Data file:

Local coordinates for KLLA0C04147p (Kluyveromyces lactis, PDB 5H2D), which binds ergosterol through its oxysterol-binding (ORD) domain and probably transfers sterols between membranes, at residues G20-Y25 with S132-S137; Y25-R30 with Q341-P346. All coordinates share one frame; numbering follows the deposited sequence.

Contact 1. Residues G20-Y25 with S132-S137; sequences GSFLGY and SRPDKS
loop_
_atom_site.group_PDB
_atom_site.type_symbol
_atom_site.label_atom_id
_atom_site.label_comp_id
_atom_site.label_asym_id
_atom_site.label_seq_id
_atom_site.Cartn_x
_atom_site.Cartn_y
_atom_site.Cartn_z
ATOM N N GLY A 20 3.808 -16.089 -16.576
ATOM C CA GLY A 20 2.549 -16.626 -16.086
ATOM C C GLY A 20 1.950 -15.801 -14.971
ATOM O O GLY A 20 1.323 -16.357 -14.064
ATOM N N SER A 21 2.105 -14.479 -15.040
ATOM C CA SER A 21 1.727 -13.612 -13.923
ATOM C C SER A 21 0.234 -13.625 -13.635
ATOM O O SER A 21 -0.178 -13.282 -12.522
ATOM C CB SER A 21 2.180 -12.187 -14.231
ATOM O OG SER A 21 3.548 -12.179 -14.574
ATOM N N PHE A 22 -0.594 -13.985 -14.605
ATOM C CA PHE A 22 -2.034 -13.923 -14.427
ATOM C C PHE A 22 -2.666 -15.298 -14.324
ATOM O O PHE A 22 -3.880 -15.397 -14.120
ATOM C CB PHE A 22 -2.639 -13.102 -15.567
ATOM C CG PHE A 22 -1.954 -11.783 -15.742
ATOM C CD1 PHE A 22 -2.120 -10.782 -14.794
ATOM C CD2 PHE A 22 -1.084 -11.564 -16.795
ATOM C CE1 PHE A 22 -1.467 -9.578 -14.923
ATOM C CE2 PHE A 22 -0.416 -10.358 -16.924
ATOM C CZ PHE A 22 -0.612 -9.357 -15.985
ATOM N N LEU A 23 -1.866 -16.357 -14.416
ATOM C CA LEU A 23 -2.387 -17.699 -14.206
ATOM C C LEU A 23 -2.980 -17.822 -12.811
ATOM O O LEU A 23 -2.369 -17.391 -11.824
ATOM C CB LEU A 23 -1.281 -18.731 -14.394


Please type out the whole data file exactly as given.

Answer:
Local coordinates for KLLA0C04147p (Kluyveromyces lactis, PDB 5H2D), which binds ergosterol through its oxysterol-binding (ORD) domain and probably transfers sterols between membranes, at residues G20-Y25 with S132-S137; Y25-R30 with Q341-P346. All coordinates share one frame; numbering follows the deposited sequence.

Contact 1. Residues G20-Y25 with S132-S137; sequences GSFLGY and SRPDKS
loop_
_atom_site.group_PDB
_atom_site.type_symbol
_atom_site.label_atom_id
_atom_site.label_comp_id
_atom_site.label_asym_id
_atom_site.label_seq_id
_atom_site.Cartn_x
_atom_site.Cartn_y
_atom_site.Cartn_z
ATOM N N GLY A 20 3.808 -16.089 -16.576
ATOM C CA GLY A 20 2.549 -16.626 -16.086
ATOM C C GLY A 20 1.950 -15.801 -14.971
ATOM O O GLY A 20 1.323 -16.357 -14.064
ATOM N N SER A 21 2.105 -14.479 -15.040
ATOM C CA SER A 21 1.727 -13.612 -13.923
ATOM C C SER A 21 0.234 -13.625 -13.635
ATOM O O SER A 21 -0.178 -13.282 -12.522
ATOM C CB SER A 21 2.180 -12.187 -14.231
ATOM O OG SER A 21 3.548 -12.179 -14.574
ATOM N N PHE A 22 -0.594 -13.985 -14.605
ATOM C CA PHE A 22 -2.034 -13.923 -14.427
ATOM C C PHE A 22 -2.666 -15.298 -14.324
ATOM O O PHE A 22 -3.880 -15.397 -14.120
ATOM C CB PHE A 22 -2.639 -13.102 -15.567
ATOM C CG PHE A 22 -1.954 -11.783 -15.742
ATOM C CD1 PHE A 22 -2.120 -10.782 -14.794
ATOM C CD2 PHE A 22 -1.084 -11.564 -16.795
ATOM C CE1 PHE A 22 -1.467 -9.578 -14.923
ATOM C CE2 PHE A 22 -0.416 -10.358 -16.924
ATOM C CZ PHE A 22 -0.612 -9.357 -15.985
ATOM N N LEU A 23 -1.866 -16.357 -14.416
ATOM C CA LEU A 23 -2.387 -17.699 -14.206
ATOM C C LEU A 23 -2.980 -17.822 -12.811
ATOM O O LEU A 23 -2.369 -17.391 -11.824
ATOM C CB LEU A 23 -1.281 -18.731 -14.394